Just in case you did not get a chance to come to a cheese class and learn the how to’s, here are the most common cheese recipes I use here at the farm every week. If you want to come to a class or host a home cheese making party at your house, please email me – “have milk, will travel”.
Whole Goats Milk Ricotta Cheese
1 gallon whole milk
¼ cup vinegar
3 tablespoons melted butter
½ tsp baking soda
Warm milk to 206*. Stir in vinegar. Milk will rapidly coagulate. Let sit a minute or two.
Pour the curd into cheesecloth lined colander. Drain for a minute. Place the curds into a bowl. Mix soda and butter thoroughly into curds. Serve immediately or place cheese in covered container and refrigerate until ready to use. Keeps approx 5-7 days.
Yield: 11/2 to 2 lbs / 1 lb = 2 cups
Easy to make, very versatile for cooking.
Try in lasagna or manicotti instead of cottage cheese
Roll inside a dessert crepe and cover with fresh strawberries
Add some vanilla extract and stevia for a low-carb, sugar free dessert
Blend in fresh chopped herbs and a splash of milk and serve with crackers
Crumble on top of your favorite salad or spread on your favorite sandwich
Goats Milk Feta Cheese
1 gallon whole milk
1/8th tsp mesophyllic starter culture
½ tsp liquid rennet (10-20 drops if using double strength) or ¼ rennet tablet
¼ c cool water
4 Tbsp non-iodized salt
Warm milk to 86*. Add mesophyllic starter culture and mix thoroughly. Allow to ripen for 1 hour.
Dissolve rennet in 1/4-cup cool water. Stir gently into the milk for several minutes. Cover and allow to set for 1 hour.
Cut the curd into 1-inch cubes (still in pot). Allow to set undisturbed for 10 minutes. Gently stir the curd for 20 minutes.
Line a colander with cheesecloth. Pour the curds into the colander. Tie the four corners of the cheesecloth into a knot and hand to drain for 4 hours.
Take bag down and slice curd into 1 inch slices, then cut slices into 1-inch cubes. Sprinkle with 4 Tbsp salt (more or less to taste). Place in covered bowl and allow to age 4 – 5 days in refrigerator. Keeps approx two weeks.
If a stronger flavor is desired, cheese may be stored in a brine solution for 30 days. To make brine add 1/3 c course salt to 1/2 gallon of water.
Yield: approx 1 to 1 1/2 lbs / 1 lb = 2 cups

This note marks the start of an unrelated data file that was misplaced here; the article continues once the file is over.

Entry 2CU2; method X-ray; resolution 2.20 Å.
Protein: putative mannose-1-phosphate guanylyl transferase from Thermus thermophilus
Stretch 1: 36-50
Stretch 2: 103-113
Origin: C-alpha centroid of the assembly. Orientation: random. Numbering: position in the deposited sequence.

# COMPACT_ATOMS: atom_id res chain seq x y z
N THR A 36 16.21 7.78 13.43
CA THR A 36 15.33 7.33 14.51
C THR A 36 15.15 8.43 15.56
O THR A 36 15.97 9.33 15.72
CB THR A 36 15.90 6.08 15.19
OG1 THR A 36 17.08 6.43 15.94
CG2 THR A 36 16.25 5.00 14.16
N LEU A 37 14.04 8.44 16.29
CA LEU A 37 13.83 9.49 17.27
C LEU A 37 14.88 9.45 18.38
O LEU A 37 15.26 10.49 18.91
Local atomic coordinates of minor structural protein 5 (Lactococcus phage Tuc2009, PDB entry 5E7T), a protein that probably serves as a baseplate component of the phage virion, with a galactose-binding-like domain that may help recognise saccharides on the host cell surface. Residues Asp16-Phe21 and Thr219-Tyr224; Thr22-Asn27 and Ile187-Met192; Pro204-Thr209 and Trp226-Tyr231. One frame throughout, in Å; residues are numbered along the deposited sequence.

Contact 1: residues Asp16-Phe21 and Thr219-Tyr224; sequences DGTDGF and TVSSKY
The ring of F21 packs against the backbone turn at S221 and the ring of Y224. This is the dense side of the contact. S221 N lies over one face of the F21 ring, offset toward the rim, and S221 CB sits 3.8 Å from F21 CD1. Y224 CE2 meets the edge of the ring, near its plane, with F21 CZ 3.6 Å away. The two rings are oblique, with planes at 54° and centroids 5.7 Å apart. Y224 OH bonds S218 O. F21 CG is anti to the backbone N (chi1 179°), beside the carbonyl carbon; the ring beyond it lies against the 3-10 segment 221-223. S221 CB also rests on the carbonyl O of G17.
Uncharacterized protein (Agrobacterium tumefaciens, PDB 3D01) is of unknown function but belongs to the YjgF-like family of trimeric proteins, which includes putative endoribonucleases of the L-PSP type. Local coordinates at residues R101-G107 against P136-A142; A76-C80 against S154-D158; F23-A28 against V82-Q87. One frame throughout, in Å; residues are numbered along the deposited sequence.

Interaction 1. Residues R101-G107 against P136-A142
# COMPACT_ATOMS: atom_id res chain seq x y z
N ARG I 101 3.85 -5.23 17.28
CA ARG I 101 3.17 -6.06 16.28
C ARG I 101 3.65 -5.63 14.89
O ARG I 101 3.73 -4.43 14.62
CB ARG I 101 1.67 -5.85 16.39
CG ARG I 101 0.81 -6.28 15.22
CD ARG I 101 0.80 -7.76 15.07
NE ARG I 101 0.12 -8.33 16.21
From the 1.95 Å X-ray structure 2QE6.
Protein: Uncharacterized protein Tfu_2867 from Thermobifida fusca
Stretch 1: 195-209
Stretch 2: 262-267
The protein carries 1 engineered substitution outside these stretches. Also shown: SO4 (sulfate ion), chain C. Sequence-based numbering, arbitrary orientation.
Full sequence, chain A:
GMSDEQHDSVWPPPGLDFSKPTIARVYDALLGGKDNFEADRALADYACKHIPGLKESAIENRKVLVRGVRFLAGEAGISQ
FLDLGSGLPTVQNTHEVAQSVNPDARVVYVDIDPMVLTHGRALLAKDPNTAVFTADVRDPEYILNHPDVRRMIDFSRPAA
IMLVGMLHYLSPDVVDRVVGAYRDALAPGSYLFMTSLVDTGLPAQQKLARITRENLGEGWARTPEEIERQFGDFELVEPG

Fresh French Style Goat Cheese (Chevre)
1 gallon goat’s milk
1 packet direct set mesophyllic starter culture
(or ½ cup cultured buttermilk)
1 to 3 drops liquid rennet (use 1 drop if double strength)
1/4 C non-chlorinated water
Warm milk to between 72*- 86*. Stir in starter culture. In measuring cup add 1/4c water and 2 drops liquid rennet stir to mix. Add 3 Tbsp diluted rennet to milk. Stir gently for several minutes. Cover bowl and leave to set at room temp (72*) for 12-24 hrs or until milk has coagulated.
When milk has changed into curd, gently spoon into cheese molds or pour into cheese cloth and allow to drain at room temp for 4 to 24 hours until cheese is consistency you want. (less time is required if you are hanging in cheese cloth and forming logs instead of using molds). While draining using molds turn over cheeses periodically to ensure even draining and shape.
This cheese is smooth, spreadable, and easy to cut. If the cheese is rubbery or tough, you have used too much rennet. Reduce the amount by one drop next time or try adding less of the diluted rennet.
Finished cheeses may be rolled in herbs, cracked pepper, chopped nuts or fruit, garlic or cinnamon powder or try cracked dill, cumin, or caraway seeds. Yield: 1 to 2 lbs / 1 lb = 2 cups
Goats Milk Mozzarella
1-gallon milk (not ultra pasteurized)
¼ tsp liquid rennet (or up to 6 drops if using double strength, diluted)
¼ c non-chlorinated water
1 ½ – 2 ½ tsp citric acid
1 cup non-chlorinated water
1-2 tsp non-iodized salt (kosher or sea)
Stir liquid rennet into ¼ cup cool water. Set aside. Into a separate glass cup stir citric acid into 1-cup cool water until dissolved. Pour 1 gallon milk into a large stainless or enamel pot. Add citric acid mixture and heat to 88*F over medium heat. Take pot off burner and add rennet solution, stir gently for 30 seconds. Allow curd to set for 5-8 minutes. Curd should look like custard and will leave clear, yellow whey when cut with a knife. (If the curd is still too soft or whey is milky, let it set for a few more minutes) With a knife cut the curd into 1” cubes to allow whey drainage then stir gently for 2-3 minutes. Ladle curds into a microwavable bowl and press gently into a ball with your hands. Pour off as much whey as possible. Microwave curds on high for 1 minute and drain off excess whey. Knead quickly with spoon or hands into a ball until cool. Microwave again for 35 seconds, drain, knead as you would bread dough, and reheat for another 35 seconds. You may add salt at this point and work it into the cheese as you continue to knead and stretch it. As curds cool, reheat as needed for stretch. For a proper stretch the curd must be at least 135* internally. This is the temperature where it becomes almost too hot to handle you may want to wear rubber gloves. When the curd is smooth & shiny and stretches like taffy it is done. Cut it into bite size pieces and enjoy hot, or cool in an ice water bath and wrap in waxed paper to enjoy later.
Yield: approx 1lb or 2 cups
For a firmer cheese knead a little longer and continue to pour off all excess whey.
Always reheat curds if they cool down before stretching occurs.
Never use “ULTRA” pasteurized milk. All the good bacterias required to make cheese are killed in the pasteurization process.
Be aware that most “Organic” milks are “ultra” pasteurized. Check the label.
Good news, we have tried using lemon juice in place of citric acid with good results. Use 1TBSP lemon juice in place of each ¼ tsp citric acid.